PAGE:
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Published in U.S. 1 Newspaper on July 12, 2000. All rights reserved.

Citizens for the Sourlands

E-mail: NicolePlett@princetoninfo.com

At 564 feet, Sourland Mountain is not much of an

exclamation

point on our landscape. Less than an awesome peak, it’s a hard rock

ridge that traverses three counties. But at the heart of this most

densely populated state, the unspoiled mountain and its surrounding

forest region — known as the Sourlands — could be compared

to a sleeping giant in our midst. There are few residents of

west-central

New Jersey who know how to find them, and fewer still who take

advantage

of their recreational opportunities. So little known are the

Sourlands,

that those who do know and love them fear they may be swallowed up

by suburbia before the public wakes up to what it has lost.

But the terms of engagement are changing, thanks to the efforts of

the small but feisty Sourland Planning Council, currently preparing

the first grant application for an environmental inventory and

planning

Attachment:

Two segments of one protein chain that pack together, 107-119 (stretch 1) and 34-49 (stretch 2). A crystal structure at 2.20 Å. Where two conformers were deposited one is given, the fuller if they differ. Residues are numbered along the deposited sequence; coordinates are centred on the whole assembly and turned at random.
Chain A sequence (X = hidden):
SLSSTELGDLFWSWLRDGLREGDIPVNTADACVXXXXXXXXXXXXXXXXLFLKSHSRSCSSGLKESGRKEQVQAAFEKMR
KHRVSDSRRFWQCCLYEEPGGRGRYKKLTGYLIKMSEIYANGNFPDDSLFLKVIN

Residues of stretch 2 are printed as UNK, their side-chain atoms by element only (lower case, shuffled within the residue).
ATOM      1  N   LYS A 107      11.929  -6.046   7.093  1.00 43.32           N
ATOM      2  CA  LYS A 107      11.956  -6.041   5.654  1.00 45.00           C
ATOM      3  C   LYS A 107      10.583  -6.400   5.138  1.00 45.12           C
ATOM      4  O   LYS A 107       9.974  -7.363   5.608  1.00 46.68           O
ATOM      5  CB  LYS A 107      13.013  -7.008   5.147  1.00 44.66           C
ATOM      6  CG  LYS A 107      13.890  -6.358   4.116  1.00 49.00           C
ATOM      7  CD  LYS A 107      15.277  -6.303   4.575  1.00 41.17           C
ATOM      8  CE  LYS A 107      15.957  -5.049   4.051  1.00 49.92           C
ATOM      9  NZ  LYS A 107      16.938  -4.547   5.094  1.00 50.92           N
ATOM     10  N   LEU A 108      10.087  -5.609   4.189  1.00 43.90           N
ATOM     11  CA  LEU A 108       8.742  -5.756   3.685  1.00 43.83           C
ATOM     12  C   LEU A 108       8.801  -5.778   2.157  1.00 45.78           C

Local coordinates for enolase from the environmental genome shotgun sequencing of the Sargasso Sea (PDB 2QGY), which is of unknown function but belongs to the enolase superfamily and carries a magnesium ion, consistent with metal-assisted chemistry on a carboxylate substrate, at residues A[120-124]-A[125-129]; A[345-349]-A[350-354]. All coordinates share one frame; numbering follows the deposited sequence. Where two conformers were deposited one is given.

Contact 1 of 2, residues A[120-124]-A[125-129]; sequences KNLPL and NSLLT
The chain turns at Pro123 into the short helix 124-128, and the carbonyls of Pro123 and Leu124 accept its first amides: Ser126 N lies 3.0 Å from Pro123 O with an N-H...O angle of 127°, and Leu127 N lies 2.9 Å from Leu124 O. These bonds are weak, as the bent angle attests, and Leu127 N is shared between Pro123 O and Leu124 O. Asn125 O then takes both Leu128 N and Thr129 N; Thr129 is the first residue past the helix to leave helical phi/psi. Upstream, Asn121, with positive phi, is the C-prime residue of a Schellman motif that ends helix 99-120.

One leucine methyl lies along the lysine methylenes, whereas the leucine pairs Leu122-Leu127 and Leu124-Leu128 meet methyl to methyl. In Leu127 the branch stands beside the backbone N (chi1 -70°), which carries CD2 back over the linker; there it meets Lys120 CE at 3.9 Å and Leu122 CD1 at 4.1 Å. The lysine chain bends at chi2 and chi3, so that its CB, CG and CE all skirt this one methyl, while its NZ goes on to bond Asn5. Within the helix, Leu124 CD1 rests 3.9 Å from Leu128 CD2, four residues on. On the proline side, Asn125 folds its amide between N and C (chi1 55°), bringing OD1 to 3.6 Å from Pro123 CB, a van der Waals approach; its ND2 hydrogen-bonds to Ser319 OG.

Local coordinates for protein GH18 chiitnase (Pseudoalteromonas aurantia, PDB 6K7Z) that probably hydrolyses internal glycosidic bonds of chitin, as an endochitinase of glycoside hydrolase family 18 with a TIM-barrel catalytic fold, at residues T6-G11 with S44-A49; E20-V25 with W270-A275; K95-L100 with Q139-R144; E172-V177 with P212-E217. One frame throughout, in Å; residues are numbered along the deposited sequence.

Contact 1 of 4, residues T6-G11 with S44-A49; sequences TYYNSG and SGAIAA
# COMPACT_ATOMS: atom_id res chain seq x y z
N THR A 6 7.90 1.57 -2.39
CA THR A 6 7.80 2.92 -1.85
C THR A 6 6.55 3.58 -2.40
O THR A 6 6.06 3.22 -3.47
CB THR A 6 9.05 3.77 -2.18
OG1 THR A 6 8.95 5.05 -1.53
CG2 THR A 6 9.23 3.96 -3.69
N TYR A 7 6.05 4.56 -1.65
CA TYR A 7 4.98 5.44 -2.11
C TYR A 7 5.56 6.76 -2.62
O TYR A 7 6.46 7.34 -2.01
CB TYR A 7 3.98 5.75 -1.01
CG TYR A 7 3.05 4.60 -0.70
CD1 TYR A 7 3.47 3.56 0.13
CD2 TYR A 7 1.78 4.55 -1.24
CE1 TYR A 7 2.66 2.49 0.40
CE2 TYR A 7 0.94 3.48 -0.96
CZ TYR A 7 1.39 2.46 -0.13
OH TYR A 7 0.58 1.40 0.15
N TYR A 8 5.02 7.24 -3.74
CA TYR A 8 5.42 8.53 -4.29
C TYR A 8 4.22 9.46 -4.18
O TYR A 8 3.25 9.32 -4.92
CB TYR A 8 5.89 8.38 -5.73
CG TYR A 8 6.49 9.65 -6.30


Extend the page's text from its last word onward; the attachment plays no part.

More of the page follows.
study of the entire Sourland Mountain region, to be funded under New

Jersey’s newly-created Smart Growth Program.

"Central New Jersey needs open space. The Sourlands need

protection,"

says Jerry Haimowitz, who has served as president of the Sourland

Planning Council since 1997. "The purpose of the Smart Growth

grants is to help municipalities implement the goals of the New Jersey

State Plan. Among the goals of the state plan, is to promote regional

planning, environmental preservation, and to prevent sprawl."

The group is working to make its application by October 1, with a

budget request of somewhere between $200,000 and $400,000.

"Because

we are a regional project, we tend to rise in the rating system,"

Haimowitz adds, "and that improves our chances for funding."

Stretching across some 60 square miles, dissected by three counties

— Mercer, Somerset, and Hunterdon — and affecting five

townships,

the Sourlands is known as the Bermuda Triangle of New Jersey. Located

along the major growth corridor between metropolitan New York and

Philadelphia, the greatest obstacle to its planned growth has been

the fact that, in planning terms, Sourland Mountain does not exist.

Because it extends through Hillsborough, Montgomery, Hopewell, East

Amwell, and West Amwell, eight political jurisdictions had a piece

of the Sourlands picture, but nobody could see the whole.

Sourland Mountain is the spine of the Sourlands. Less than 600 feet

at its highest point, it stands between the two most prominent natural

areas in the state, the Highlands to the north, and the Pinelands

to the south. The Sourlands (as defined by the Sourland Planning

Council) span an area from the Delaware River in the west, to the

Raritan in the north, and the Millstone River and D&R Canal to the